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Protecting Your Attorney-Client Privilege

on Wednesday, 28 January 2015 in Labor & Employment Law Update: Sarah M. Huyck, Editor

The attorney-client privilege gives employers critical protection in the event of a lawsuit, but courts will not hesitate to declare that employers have forfeited those protections if they are not careful. Worse, once an employer has lost the protection of the attorney-client privilege, the documents and conversations over which the privilege was lost can become some of the most damaging evidence in the lawsuit. The following is a brief summary of the privilege and key considerations that every employer should implement to protect this valuable safeguard.

First, the attorney-client privilege is essentially a rule of evidence, and it usually plays out in litigation. As a law firm, Baird Holm LLP treats everything we know about our clients as confidential, and we do not voluntarily reveal your confidential information unless otherwise authorized. Where the privilege typically comes into play is when a third party is trying to force disclosure of confidential communications between you and your attorneys – typically the other side in litigation. Second, the privilege only applies to communications between a client and a lawyer which are made in confidence for the purpose of seeking or giving legal advice. With this foundation in mind, consider the following key points:

  1. Your communications to and from non-lawyer consultants are not protected by the attorney-client privilege. For example, some employers hire non-lawyer consultants to advise them on wage and hour issues related to their payroll practices, to advise on policy development, to conduct an internal investigation of an employee complaint, or to prepare a response to a charge of discrimination. In these settings, everything the employer tells the consultant about the facts and management’s reasons for its actions, and everything the consultant tells the employer about its legal compliance or legal risks, including all emails, memos, letters and even notes from phone calls, are not attorney-client privileged. The Court can order that the employer disclose them to a plaintiff’s lawyer in a subsequent lawsuit if they don’t fall under another privilege. No such disclosure can be ordered if these communications are with legal counsel and the other basic rules for protecting the privilege are followed.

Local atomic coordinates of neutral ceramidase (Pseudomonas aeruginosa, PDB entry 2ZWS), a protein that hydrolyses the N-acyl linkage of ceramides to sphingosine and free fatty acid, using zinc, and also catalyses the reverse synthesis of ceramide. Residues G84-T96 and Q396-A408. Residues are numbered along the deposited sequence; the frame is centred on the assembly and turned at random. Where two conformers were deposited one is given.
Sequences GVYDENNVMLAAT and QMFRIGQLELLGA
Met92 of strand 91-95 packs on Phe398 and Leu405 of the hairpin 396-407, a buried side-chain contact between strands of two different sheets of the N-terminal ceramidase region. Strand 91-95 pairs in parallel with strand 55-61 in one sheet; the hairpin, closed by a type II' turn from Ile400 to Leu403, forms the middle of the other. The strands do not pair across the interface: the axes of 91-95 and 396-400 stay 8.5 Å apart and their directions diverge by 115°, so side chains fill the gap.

2. Even when communicating with your attorneys, not all communications are privileged. Simply labeling a document or email as privileged does not make it so, and simply copying your lawyer on an internal email does not make it privileged. Also, be aware that communications such as emails which have multiple purposes, both legal and non-legal – may not be privileged as to any part of the communication. Try not to mix legal and non-legal communications.
  3. A communication will not be privileged if “outsiders” are included in the communication. For example, if you meet with your lawyer in a public place where third parties can easily overhear your discussion, that discussion might not be privileged. Similarly, if you ask your lawyer for legal advice at the end of another meeting which included members of the public or non-management staff, and they are still present, the discussion may not be privileged.
  4. A more modern problem is copying unnecessary people on an email to or from your lawyer – such as non-management employees, or even management employees who do not need to know the contents of that conversation. Be cautious about the use of the “reply all” button, the use of long email strings, and forwarding emails from your attorneys to others, either internally or externally. A good rule of thumb is to never forward an email to or from your lawyer to anyone outside your organization, or to anyone inside your organization other than employees (usually managers) whose jobs require that they provide information needed by your lawyer, or that they act on the lawyer’s advice.


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